Race Discrimination

         Next, the Plaintiff claims that she was terminated because she is a black female in violation of her right to be free from race discrimination as guaranteed by 42 U.S.C. § 1981. The Plaintiff further alleges that her claim against the City is authorized under 42 U.S.C. §1983. The City responds by arguing that the Plaintiff's Title VII race discrimination claim is time barred because she did not file the requisite charge with the Equal Employment Opportunity Commission, and the time limit for filing such a charge has long since expired. The Court notes that the Plaintiff does not mention Title VII in any of her pleadings.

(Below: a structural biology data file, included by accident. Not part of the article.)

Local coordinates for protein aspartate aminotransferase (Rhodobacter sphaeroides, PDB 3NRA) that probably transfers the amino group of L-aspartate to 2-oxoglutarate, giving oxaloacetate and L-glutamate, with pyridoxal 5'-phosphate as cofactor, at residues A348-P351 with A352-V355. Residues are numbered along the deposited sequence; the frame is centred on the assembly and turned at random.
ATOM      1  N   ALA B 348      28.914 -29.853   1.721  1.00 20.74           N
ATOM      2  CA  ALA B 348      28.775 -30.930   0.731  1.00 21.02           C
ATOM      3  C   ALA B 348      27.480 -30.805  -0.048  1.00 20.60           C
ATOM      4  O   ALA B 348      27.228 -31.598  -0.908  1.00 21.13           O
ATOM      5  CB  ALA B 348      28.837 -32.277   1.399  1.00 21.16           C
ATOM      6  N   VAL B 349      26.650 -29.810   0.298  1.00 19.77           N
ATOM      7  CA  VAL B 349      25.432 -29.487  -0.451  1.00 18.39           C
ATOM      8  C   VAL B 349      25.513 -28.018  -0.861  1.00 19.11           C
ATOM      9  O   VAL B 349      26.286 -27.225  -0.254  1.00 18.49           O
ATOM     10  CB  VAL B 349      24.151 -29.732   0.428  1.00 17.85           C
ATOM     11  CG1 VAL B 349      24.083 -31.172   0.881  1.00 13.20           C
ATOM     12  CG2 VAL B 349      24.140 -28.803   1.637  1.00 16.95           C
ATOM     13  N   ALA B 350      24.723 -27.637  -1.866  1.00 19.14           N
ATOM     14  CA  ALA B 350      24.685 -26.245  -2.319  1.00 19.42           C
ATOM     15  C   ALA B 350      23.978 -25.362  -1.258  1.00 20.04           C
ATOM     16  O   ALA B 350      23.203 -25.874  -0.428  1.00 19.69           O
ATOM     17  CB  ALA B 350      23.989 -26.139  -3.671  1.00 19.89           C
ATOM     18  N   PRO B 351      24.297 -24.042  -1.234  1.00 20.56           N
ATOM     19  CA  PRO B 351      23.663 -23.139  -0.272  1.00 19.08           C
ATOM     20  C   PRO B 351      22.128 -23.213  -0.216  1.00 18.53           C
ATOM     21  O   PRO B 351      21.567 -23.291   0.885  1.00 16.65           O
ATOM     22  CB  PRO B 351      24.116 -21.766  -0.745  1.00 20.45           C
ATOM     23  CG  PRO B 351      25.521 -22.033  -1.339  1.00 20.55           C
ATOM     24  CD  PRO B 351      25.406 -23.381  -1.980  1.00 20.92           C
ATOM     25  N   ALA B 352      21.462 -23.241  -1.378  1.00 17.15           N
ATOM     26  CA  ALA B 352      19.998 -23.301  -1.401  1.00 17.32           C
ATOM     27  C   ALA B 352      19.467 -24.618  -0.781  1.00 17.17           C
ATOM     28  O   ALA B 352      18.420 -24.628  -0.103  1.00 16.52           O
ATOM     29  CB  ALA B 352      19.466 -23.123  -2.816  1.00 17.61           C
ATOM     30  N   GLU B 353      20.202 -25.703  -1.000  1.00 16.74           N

There are substantive differences between claims brought under Title VII and § 1981. See Jones v. Robinson Prop. Grp., L.P., 427 F.3d 987, 992 (5th Cir. 2005) (stating that although “the analysis of employment discrimination claims under Title VII and § 1981 is “identical, ” [. . .] “the only substantive differences” between the two statutes are “their respective statutes of limitations and the requirement under Title VII that the employee exhaust administrative remedies.”) see also Chen v. Ochsner Clinic Found., 630 F. App'x 218, 227 (5th Cir. 2015); Fonteneaux v. Shell Oil Co., 289 F. App'x 695, 698 (5th Cir. 2008). Because the Plaintiff has clearly brought her claim under §1981 and §1983, and not under Title VII, the statute of limitations and exhaustion arguments raised by the City are not applicable. The parties have not briefed or argued the applicable statute of limitations, nor have they briefed the substance of the Plaintiff's discrimination claim. Because as the moving party, the City “bears the initial responsibility of informing the district court of ...